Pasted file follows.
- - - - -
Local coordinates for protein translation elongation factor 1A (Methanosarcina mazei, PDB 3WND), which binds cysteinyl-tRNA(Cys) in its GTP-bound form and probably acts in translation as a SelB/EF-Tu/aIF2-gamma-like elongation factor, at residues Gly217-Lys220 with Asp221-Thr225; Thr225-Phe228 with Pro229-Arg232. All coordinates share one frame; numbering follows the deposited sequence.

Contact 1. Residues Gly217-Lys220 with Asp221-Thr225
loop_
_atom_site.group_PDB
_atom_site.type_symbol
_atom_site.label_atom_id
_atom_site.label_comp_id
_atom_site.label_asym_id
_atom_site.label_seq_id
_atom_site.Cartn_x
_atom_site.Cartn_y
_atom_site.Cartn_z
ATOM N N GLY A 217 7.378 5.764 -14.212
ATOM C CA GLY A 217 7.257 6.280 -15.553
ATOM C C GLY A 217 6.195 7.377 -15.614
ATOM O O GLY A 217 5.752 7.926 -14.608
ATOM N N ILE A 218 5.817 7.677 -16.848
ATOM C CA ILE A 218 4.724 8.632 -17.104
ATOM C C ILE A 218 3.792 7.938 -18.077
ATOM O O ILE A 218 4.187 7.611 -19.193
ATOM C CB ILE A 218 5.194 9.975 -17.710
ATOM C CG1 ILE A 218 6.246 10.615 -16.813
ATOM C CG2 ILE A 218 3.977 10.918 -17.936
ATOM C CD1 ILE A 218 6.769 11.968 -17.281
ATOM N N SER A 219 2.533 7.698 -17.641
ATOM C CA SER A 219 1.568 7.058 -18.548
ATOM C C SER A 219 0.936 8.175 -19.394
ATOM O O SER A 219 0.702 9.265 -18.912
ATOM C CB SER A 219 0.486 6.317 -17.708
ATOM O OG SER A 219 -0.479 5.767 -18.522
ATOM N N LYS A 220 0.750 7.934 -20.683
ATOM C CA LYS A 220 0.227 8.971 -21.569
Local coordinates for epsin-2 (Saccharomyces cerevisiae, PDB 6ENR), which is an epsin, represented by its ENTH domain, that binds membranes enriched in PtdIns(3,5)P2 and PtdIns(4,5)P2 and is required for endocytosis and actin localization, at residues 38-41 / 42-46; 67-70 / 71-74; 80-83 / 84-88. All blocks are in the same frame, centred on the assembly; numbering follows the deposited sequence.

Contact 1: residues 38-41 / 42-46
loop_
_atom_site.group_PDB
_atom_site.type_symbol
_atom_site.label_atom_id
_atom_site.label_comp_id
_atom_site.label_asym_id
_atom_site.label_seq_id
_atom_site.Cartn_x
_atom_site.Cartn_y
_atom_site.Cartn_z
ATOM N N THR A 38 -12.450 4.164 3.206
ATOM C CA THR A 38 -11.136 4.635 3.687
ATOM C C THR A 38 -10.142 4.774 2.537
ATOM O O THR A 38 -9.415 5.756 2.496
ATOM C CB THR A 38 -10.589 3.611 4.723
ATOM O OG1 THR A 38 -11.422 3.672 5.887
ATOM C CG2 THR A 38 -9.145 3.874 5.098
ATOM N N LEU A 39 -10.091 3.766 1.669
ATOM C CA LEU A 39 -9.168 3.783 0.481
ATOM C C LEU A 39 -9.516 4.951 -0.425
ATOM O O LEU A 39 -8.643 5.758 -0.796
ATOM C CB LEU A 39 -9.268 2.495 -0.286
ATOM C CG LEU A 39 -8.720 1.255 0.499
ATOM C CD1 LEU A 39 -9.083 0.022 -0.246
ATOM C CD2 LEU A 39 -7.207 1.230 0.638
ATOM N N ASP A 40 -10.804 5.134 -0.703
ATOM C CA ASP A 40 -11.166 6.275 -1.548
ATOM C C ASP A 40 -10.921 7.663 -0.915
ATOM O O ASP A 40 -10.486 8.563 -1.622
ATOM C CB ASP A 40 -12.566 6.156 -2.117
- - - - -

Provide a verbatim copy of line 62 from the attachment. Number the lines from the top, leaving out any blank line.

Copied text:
ATOM C C ASP A 40 -10.921 7.663 -0.915